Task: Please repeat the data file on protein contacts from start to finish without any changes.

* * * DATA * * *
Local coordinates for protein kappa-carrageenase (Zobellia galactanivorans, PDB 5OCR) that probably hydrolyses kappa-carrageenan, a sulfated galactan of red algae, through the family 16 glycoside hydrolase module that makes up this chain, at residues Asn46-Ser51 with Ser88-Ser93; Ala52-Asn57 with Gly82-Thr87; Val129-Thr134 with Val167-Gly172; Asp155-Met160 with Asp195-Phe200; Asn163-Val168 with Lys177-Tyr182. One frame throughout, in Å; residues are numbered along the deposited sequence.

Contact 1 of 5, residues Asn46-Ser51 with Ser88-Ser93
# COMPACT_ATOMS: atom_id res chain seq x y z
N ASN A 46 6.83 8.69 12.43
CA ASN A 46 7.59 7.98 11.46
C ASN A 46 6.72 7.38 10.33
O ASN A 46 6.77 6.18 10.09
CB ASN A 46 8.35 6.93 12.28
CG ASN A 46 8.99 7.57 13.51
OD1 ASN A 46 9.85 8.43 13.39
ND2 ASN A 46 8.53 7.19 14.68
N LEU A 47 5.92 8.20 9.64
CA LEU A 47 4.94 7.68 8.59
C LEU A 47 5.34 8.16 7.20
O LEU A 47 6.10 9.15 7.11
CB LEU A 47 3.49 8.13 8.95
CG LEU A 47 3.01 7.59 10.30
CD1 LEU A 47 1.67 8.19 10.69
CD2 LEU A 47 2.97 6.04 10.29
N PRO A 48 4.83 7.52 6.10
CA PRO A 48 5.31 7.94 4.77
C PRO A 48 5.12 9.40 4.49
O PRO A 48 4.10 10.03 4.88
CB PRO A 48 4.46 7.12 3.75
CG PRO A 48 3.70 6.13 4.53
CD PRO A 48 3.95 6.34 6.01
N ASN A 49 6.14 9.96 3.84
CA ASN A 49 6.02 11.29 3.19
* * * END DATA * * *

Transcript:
Local coordinates for protein kappa-carrageenase (Zobellia galactanivorans, PDB 5OCR) that probably hydrolyses kappa-carrageenan, a sulfated galactan of red algae, through the family 16 glycoside hydrolase module that makes up this chain, at residues Asn46-Ser51 with Ser88-Ser93; Ala52-Asn57 with Gly82-Thr87; Val129-Thr134 with Val167-Gly172; Asp155-Met160 with Asp195-Phe200; Asn163-Val168 with Lys177-Tyr182. One frame throughout, in Å; residues are numbered along the deposited sequence.

Contact 1 of 5, residues Asn46-Ser51 with Ser88-Ser93
# COMPACT_ATOMS: atom_id res chain seq x y z
N ASN A 46 6.83 8.69 12.43
CA ASN A 46 7.59 7.98 11.46
C ASN A 46 6.72 7.38 10.33
O ASN A 46 6.77 6.18 10.09
CB ASN A 46 8.35 6.93 12.28
CG ASN A 46 8.99 7.57 13.51
OD1 ASN A 46 9.85 8.43 13.39
ND2 ASN A 46 8.53 7.19 14.68
N LEU A 47 5.92 8.20 9.64
CA LEU A 47 4.94 7.68 8.59
C LEU A 47 5.34 8.16 7.20
O LEU A 47 6.10 9.15 7.11
CB LEU A 47 3.49 8.13 8.95
CG LEU A 47 3.01 7.59 10.30
CD1 LEU A 47 1.67 8.19 10.69
CD2 LEU A 47 2.97 6.04 10.29
N PRO A 48 4.83 7.52 6.10
CA PRO A 48 5.31 7.94 4.77
C PRO A 48 5.12 9.40 4.49
O PRO A 48 4.10 10.03 4.88
CB PRO A 48 4.46 7.12 3.75
CG PRO A 48 3.70 6.13 4.53
CD PRO A 48 3.95 6.34 6.01
N ASN A 49 6.14 9.96 3.84
CA ASN A 49 6.02 11.29 3.19